[2] Vaknin S. The emerging water wars. The progress report. Progress.org; 2005. Accessed December 29, 2005.
[3] Government of Eritrea (GoE). Asmara Power Distribution and Rural
Electrication Project, Environmental and Social Assessment (ESA).
Report including Environmental and Social Management and
Monitoring Plan (ESMMP). Ministry of Energy and Mines, Asmara,
Eritrea, January 2004.
[4] Kalogirou A. Seawater desalination using renewable energy sources.
Prog Energy Combust Sci 2005;31(3):24281.
[5] Gilau A. Desalination by solar distillation. Ministry of Energy,
Mining and Water Resources, Asmara, Eritrea; September 1992.
[6] Feron P. The use of wind power in autonomous reverse osmosis sea
water desalination. Wind Energy Group, the Netherlands. Wind Eng
1985;9(3):1985.
[7] Carta J, Gonzalez J, Subiela V. Operational analysis of an innovative
wind powered reverse osmosis system installed in the Canary Islands.
Sol Energy 2003;75:15368.
[8] Miranda MS, Ineld D. A wind-powered seawater reverse-osmosis
system without batteries. Desalination 2003;153(1):916.
[9] Sultan A, Rheinlander J, Gabler H. Seawater reverse osmosis
powered from renewable energy sourceshybrid wind/photovoltaic/grid power supply for small-scale desalination in Libya.
Desalination 2002;153:1723.
[10] DOW Chemical Company. ROSA 6.0.1 Software, A guide to ROSA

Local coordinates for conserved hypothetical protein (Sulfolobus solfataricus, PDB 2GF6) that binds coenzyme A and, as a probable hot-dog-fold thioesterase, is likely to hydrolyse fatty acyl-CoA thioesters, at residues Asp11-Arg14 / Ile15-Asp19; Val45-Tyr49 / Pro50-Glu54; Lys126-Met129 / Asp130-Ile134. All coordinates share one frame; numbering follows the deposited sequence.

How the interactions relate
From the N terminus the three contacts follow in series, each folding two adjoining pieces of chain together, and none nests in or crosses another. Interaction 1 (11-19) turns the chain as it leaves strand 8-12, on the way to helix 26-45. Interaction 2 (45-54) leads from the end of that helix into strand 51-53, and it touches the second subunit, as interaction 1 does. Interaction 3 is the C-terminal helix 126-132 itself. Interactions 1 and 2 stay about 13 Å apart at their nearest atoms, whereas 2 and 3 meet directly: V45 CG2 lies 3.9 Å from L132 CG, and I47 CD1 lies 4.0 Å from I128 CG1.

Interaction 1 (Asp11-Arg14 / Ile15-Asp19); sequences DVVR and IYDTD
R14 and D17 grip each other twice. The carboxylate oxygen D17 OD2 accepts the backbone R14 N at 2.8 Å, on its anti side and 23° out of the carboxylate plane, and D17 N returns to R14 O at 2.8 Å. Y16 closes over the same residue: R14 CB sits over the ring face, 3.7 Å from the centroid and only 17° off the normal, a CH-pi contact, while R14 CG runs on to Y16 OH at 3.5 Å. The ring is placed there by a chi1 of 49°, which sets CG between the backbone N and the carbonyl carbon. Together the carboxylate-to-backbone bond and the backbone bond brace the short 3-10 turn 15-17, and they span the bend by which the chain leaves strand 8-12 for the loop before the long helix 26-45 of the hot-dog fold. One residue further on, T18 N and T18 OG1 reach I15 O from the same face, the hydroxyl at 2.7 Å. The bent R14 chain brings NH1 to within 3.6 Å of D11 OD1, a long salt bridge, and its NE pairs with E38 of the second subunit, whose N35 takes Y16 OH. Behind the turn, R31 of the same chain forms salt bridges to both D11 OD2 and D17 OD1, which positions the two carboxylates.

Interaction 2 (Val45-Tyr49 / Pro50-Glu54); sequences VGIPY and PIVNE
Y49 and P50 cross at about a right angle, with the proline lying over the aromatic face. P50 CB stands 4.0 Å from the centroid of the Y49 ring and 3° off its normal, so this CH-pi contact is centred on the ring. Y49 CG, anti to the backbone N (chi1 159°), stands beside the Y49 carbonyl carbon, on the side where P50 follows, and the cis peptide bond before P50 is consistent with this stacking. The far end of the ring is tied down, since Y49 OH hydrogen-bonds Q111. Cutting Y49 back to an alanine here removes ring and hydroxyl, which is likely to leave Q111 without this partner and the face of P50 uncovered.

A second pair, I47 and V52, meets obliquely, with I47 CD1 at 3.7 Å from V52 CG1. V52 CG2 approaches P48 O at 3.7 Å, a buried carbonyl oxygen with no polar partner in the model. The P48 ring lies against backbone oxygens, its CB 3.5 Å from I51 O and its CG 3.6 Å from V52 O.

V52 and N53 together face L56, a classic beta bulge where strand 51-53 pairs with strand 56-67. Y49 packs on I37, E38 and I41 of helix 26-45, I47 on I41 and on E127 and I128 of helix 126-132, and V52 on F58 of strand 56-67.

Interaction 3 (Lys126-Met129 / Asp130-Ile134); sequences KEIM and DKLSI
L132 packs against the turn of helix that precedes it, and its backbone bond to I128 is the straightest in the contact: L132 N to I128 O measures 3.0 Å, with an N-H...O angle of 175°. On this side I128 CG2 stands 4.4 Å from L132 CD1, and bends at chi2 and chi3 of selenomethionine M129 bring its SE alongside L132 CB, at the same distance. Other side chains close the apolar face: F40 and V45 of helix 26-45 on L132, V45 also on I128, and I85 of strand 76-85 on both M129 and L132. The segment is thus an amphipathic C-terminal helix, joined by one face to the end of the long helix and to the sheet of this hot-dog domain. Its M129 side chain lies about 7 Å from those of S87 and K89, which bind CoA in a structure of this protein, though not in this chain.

6.0; 2005. /http://www.dow.comS. Accessed October 2005.
[11] National Renewable Energy Laboratory (NREL). HOMER, The
Hybrid Optimization Model for Electric Renewables, 2005. /http://
www.nrel.gov/homer/S. Accessed 2005.
[12] Marie A, Pedersen J. Urban households and urban economy in
Eritrea. Analytical report from the urban Eritrean household income
and expenditure survey 1996/97. Statistics and Evaluation Ofce,
Asmara, Eritrea, May 2001.

629

[13] Habtesion S, Tsighe Z, Anebrhan. Sustainable energy in Eritrea. In:


Proceedings of a national policy seminar. Asmara, Eritrea, October
31, 2001.
[14] Habtesion S, Tsighe Z. Current energy utilization and future
options in rural areas. Department of Energy, Eritrea, October
2002.
[15] African Development Bank. Strategic study of wind energy deployment in Africa. Helimax Energie Inc.; March 2004.
[16] Avlonitis S. Optimization of the design and operation of seawater RO
desalination plants separation. Sci Technol 2005;40:266378.
[17] Busch M, Mickols W. Reducing energy consumption in seawater
desalination. Desalination 2004;165:299312.
[18] Chen J, Li G. Marine reverse osmosis desalination planta case
study. Desalination 2005;174:299303.
[19] Moreno F, Pinilla A. Preliminary experimental study of a small
reverse osmosis wind-powered desalination plant. Desalination
2004;171:25765.
[20] Nisan S, Commercon B, Dardour S. A new method for the treatment
of the reverse osmosis process, with preheating of the feed water.
Desalination 2005;182:48395.
[21] Redondo J, Casanas A. Designing seawater RO for clean and fouling
RO feed, desalination experiences with the FilmTec SW30HR-380
and SW30HR-320 elementstechnicaleconomic review. Desalination 2001;134:8392.
[22] DOW Chemical Company. FILMTEC membrane, system design:
membrane system design guidelines. Form No. 609-02054-604;
2005.
[23] Darwish M, Asfour F, Al-Najem N. Energy consumption in
equivalent work by different desalinating methods: case study for
Kuwait. Desalination 2002;152:8392.
[24] Thomson M, Gwillinm J, Draisely I. Batteryless photovoltaic reverse
osmosis desalination. CREST and Dulas Ltd.; 2001.